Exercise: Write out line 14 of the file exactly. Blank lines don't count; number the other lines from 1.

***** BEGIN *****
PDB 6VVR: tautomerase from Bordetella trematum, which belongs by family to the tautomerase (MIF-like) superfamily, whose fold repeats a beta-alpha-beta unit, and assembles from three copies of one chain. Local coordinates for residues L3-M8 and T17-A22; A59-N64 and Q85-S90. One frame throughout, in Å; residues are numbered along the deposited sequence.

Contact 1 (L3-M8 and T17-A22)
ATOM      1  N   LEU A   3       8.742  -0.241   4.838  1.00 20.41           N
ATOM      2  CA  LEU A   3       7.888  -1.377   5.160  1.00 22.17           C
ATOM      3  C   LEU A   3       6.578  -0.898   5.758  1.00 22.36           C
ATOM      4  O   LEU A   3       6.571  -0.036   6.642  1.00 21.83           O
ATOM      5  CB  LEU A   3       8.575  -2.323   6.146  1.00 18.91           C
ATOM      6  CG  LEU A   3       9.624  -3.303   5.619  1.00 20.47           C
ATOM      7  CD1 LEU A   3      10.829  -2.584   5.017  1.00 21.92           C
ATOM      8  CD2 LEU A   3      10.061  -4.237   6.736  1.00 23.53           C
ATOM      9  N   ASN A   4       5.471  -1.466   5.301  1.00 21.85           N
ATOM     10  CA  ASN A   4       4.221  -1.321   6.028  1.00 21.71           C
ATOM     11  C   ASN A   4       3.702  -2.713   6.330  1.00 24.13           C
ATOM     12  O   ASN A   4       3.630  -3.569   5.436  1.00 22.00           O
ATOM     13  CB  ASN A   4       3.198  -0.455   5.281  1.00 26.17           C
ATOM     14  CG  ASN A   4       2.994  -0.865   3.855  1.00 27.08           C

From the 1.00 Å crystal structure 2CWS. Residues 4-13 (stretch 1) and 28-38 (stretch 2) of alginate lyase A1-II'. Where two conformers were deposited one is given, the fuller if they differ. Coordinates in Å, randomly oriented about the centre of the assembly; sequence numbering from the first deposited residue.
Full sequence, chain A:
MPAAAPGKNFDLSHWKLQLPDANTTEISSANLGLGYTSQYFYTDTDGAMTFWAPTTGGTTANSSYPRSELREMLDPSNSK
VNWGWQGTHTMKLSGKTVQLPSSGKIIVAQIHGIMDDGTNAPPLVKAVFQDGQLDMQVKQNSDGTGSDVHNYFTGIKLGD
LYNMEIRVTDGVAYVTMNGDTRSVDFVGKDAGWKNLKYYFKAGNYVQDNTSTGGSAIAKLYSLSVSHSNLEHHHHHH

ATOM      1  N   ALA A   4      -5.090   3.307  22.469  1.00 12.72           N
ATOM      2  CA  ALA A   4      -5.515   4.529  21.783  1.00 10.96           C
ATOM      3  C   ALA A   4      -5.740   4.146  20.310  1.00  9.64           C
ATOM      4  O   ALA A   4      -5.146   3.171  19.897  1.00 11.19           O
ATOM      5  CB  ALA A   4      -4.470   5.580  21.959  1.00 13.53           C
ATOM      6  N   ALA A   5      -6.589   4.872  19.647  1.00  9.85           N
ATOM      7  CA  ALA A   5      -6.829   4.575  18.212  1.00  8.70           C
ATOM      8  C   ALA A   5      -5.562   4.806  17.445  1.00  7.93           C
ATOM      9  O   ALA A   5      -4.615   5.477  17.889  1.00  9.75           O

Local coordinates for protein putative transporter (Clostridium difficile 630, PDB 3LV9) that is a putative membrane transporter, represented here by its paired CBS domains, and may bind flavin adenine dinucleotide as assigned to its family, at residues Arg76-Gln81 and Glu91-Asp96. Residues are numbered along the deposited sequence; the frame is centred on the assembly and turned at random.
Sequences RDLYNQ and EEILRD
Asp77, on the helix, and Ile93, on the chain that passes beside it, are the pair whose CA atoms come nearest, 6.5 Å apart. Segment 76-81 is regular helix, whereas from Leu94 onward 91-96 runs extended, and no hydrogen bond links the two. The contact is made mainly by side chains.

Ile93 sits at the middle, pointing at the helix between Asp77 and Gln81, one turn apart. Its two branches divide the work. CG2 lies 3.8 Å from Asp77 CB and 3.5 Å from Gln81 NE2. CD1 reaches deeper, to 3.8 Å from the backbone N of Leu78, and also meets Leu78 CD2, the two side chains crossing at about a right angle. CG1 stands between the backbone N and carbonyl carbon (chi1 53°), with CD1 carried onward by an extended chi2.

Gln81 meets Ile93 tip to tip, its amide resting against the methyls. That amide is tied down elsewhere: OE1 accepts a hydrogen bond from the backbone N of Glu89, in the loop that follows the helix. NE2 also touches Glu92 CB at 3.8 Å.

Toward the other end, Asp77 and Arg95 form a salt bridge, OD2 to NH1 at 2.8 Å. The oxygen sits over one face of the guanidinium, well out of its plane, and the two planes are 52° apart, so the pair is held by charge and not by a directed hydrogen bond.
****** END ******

ATOM     12  O   ASN A   4       3.630  -3.569   5.436  1.00 22.00           O